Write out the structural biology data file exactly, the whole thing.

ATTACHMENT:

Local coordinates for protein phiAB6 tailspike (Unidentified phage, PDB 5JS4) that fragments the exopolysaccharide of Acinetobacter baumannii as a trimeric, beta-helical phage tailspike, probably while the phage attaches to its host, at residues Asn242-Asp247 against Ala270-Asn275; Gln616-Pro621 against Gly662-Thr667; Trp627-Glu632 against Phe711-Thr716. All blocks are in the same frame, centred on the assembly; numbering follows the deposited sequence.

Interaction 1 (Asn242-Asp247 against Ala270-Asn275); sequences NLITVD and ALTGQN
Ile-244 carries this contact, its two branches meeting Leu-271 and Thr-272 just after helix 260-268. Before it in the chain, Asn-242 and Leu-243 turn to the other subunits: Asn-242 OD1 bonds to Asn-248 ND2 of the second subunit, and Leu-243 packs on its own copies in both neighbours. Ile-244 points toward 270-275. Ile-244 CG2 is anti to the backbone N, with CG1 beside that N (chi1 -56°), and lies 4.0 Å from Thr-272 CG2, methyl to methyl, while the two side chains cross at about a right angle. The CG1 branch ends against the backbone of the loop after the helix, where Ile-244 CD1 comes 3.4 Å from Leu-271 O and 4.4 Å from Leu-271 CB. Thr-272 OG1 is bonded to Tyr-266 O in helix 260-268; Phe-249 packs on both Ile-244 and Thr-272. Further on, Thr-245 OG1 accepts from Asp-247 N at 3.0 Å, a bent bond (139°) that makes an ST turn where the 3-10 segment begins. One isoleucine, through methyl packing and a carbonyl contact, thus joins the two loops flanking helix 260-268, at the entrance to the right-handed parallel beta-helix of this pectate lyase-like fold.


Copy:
Local coordinates for protein phiAB6 tailspike (Unidentified phage, PDB 5JS4) that fragments the exopolysaccharide of Acinetobacter baumannii as a trimeric, beta-helical phage tailspike, probably while the phage attaches to its host, at residues Asn242-Asp247 against Ala270-Asn275; Gln616-Pro621 against Gly662-Thr667; Trp627-Glu632 against Phe711-Thr716. All blocks are in the same frame, centred on the assembly; numbering follows the deposited sequence.

Interaction 1 (Asn242-Asp247 against Ala270-Asn275); sequences NLITVD and ALTGQN
Ile-244 carries this contact, its two branches meeting Leu-271 and Thr-272 just after helix 260-268. Before it in the chain, Asn-242 and Leu-243 turn to the other subunits: Asn-242 OD1 bonds to Asn-248 ND2 of the second subunit, and Leu-243 packs on its own copies in both neighbours. Ile-244 points toward 270-275. Ile-244 CG2 is anti to the backbone N, with CG1 beside that N (chi1 -56°), and lies 4.0 Å from Thr-272 CG2, methyl to methyl, while the two side chains cross at about a right angle. The CG1 branch ends against the backbone of the loop after the helix, where Ile-244 CD1 comes 3.4 Å from Leu-271 O and 4.4 Å from Leu-271 CB. Thr-272 OG1 is bonded to Tyr-266 O in helix 260-268; Phe-249 packs on both Ile-244 and Thr-272. Further on, Thr-245 OG1 accepts from Asp-247 N at 3.0 Å, a bent bond (139°) that makes an ST turn where the 3-10 segment begins. One isoleucine, through methyl packing and a carbonyl contact, thus joins the two loops flanking helix 260-268, at the entrance to the right-handed parallel beta-helix of this pectate lyase-like fold.